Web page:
Is ‘remote, awful and inhumane’ mental health support in north Norfolk behind a spate of young men’s deaths?
PUBLISHED: 13:39 31 October 2018 | UPDATED: 14:48 31 October 2018
After recent deaths in north Norfolk, bereaved parents, a GP and a campaigner tell JESSICA FRANK-KEYES how a lack of local services is failing suicidal young men.
Grieving parents and a retired GP say “remote, awful and inhumane” mental health support is leaving young men in north Norfolk at a heightened risk of taking their own lives.
In recent months two young men have taken their lives in Cromer, with campaigners saying the number could be higher - and the finger is being pointed at poor support during crises.
Dr Alasdair Lennox, a retired Cromer GP, said: “All of the services that were useful to young men have gone.”
Mearl and Tracey Brown, the parents of 19-year-old Nyall, who took his own life in May this year, said a lack of support was “definitely a factor” in his death.
And Shawn Brown, father of 22-year-old Adam, who took his own life in June, warned of “more deaths” if things did not improve.
They spoke ahead of a landmark event tonight in Diss - one of four set up across the UK by the National Suicide Prevention Alliance, where people including Mr and Mrs Brown and Dr Lennox will be asked to help shape a strategy to reduce suicide rates.
NSPA has selected Norfolk because of its relatively high rate of suicide among younger people.
On Monday, chancellor Philip Hammond responded to Britain’s growing mental health problems by announcing a £2bn increase in funding, with a commitment to comprehensive support being available in every A&E department.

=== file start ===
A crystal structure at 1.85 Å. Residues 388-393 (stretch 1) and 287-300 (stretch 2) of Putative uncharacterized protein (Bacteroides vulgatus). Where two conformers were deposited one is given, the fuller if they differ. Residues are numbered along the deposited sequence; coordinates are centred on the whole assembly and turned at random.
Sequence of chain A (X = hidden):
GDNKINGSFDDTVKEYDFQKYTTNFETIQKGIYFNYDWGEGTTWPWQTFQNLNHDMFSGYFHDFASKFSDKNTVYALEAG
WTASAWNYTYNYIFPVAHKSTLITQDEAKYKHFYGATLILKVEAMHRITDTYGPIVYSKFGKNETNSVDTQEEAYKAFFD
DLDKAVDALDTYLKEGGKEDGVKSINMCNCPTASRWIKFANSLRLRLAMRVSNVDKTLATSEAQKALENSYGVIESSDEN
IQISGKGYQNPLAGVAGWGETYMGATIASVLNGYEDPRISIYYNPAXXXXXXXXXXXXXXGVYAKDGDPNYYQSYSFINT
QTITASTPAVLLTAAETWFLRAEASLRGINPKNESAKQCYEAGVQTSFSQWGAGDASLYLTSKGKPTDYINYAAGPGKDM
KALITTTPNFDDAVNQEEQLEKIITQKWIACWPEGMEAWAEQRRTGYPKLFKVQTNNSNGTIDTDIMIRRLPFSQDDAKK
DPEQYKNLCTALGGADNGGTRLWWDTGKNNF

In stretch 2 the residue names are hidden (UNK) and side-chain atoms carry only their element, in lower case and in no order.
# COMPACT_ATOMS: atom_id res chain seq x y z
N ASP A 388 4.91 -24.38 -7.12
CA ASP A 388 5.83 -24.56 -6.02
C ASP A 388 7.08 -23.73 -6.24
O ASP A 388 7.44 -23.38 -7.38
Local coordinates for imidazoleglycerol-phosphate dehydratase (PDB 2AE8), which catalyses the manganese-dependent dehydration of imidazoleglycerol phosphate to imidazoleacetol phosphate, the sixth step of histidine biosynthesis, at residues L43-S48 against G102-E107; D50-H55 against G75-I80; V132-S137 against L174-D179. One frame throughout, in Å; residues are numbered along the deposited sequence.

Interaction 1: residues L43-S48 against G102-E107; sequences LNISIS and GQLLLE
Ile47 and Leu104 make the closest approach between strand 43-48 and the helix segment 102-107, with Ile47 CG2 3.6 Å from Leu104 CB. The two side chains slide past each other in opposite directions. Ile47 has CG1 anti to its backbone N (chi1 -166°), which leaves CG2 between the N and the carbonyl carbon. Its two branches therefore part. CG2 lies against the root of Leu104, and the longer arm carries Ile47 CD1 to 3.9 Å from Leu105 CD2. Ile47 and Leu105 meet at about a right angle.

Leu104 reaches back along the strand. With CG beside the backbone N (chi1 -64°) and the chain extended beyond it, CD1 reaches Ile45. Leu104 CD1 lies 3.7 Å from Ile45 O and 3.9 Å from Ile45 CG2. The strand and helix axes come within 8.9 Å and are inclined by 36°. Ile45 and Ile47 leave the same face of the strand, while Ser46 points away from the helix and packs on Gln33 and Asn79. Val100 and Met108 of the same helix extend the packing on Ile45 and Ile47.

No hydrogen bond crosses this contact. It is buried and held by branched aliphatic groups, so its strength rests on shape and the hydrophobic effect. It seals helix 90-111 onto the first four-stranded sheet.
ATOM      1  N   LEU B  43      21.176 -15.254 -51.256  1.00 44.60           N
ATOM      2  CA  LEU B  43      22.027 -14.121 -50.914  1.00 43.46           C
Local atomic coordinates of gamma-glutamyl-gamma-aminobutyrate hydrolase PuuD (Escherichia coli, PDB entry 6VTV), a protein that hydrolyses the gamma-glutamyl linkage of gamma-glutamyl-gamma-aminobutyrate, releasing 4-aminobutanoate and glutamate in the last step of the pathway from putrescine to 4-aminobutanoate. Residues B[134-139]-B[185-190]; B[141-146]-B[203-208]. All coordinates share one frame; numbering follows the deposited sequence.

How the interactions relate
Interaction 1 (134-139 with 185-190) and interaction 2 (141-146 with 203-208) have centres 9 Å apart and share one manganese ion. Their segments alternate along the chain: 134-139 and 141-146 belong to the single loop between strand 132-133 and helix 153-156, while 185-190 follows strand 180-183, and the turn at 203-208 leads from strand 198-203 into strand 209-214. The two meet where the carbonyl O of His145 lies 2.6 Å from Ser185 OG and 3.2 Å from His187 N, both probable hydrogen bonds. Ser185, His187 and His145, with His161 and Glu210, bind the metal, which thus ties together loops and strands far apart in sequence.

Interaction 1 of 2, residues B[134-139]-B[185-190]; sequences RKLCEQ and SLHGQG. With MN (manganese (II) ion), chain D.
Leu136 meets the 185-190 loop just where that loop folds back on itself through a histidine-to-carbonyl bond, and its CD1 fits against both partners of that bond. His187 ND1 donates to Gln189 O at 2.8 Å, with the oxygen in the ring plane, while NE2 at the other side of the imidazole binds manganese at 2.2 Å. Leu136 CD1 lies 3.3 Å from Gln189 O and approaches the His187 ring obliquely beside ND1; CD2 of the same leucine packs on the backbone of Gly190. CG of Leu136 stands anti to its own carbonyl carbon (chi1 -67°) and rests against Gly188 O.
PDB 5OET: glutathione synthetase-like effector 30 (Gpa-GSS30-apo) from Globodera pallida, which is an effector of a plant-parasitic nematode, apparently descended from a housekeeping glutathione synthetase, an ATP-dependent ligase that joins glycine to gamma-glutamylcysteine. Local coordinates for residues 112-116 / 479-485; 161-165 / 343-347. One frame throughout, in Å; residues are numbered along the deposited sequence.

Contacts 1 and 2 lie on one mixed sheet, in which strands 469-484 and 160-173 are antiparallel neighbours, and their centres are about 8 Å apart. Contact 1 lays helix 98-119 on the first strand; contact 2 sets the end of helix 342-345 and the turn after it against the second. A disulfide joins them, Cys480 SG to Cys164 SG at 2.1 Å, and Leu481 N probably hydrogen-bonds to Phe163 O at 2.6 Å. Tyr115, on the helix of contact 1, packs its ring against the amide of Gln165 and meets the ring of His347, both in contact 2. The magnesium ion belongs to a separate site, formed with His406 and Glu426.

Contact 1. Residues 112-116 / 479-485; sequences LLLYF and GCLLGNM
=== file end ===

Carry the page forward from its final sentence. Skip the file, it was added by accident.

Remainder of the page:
Dr Lennox and the parents of Nyall and Adam said problems in north Norfolk included:
• Increasing centralisation of services.
• Issues with public transport, unsociable working hours, and anxiety leaving people unable to travel to appointments.
• A reliance on phone services.
• Long waiting lists.
• The closure of drop-in centres.
Dr Lennox, a GP in Cromer for 25 years, said that, other than being referred to the crisis resolution team by a doctor, which could take up to five days, or seeking private counselling, people needing urgent support were often left with only the option of calling a helpline; which he described as “inhumane”.
“You can’t do it all over the phone,” he said. “The Samaritans are brilliant, but at some point you need to speak to someone.”
He added: “We used to have counsellors in our surgery which we paid for as GPs. They were very useful but we’ve lost that expertise and it’s all being cut back and centralised.
“You’re losing accessibility. If you’re offered an appointment in North Walsham, how are you going to get there? All of the services that were useful to young men have gone.”
He added: “There seems to be a very sad cluster going on at the moment with all these people in north Norfolk. We need to get the message out that it’s not shameful to talk about feelings. People just bottle it up.
“Breast cancer might kill you in five years but suicide is going to kill you today.”
Terry Skyrme, from the Campaign to Save Mental Health Services in Norfolk and Suffolk, said he was aware of up to six suicides in Cromer over the past few months.
He said: “Relatives say they tried and tried to get them help and it was never offered.”
Until last year, some mental health services in north Norfolk were delivered by the charity Together for Mental Wellbeing, which had a base in the area.